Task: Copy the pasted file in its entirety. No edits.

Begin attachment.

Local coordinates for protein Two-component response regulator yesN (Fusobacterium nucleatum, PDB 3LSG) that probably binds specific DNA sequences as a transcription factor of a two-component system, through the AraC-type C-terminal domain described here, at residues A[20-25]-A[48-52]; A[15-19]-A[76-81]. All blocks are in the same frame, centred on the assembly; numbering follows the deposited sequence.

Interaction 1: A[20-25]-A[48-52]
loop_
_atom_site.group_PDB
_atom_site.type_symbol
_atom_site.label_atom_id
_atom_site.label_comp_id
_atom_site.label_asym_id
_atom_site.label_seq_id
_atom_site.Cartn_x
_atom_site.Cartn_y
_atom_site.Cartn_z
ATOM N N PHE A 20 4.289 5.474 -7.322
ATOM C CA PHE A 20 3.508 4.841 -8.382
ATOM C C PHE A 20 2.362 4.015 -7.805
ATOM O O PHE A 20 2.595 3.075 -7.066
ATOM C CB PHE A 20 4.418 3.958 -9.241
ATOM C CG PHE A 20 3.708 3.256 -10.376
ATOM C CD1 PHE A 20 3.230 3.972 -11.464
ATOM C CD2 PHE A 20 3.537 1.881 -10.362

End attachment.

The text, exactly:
Local coordinates for protein Two-component response regulator yesN (Fusobacterium nucleatum, PDB 3LSG) that probably binds specific DNA sequences as a transcription factor of a two-component system, through the AraC-type C-terminal domain described here, at residues A[20-25]-A[48-52]; A[15-19]-A[76-81]. All blocks are in the same frame, centred on the assembly; numbering follows the deposited sequence.

Interaction 1: A[20-25]-A[48-52]
loop_
_atom_site.group_PDB
_atom_site.type_symbol
_atom_site.label_atom_id
_atom_site.label_comp_id
_atom_site.label_asym_id
_atom_site.label_seq_id
_atom_site.Cartn_x
_atom_site.Cartn_y
_atom_site.Cartn_z
ATOM N N PHE A 20 4.289 5.474 -7.322
ATOM C CA PHE A 20 3.508 4.841 -8.382
ATOM C C PHE A 20 2.362 4.015 -7.805
ATOM O O PHE A 20 2.595 3.075 -7.066
ATOM C CB PHE A 20 4.418 3.958 -9.241
ATOM C CG PHE A 20 3.708 3.256 -10.376
ATOM C CD1 PHE A 20 3.230 3.972 -11.464
ATOM C CD2 PHE A 20 3.537 1.881 -10.362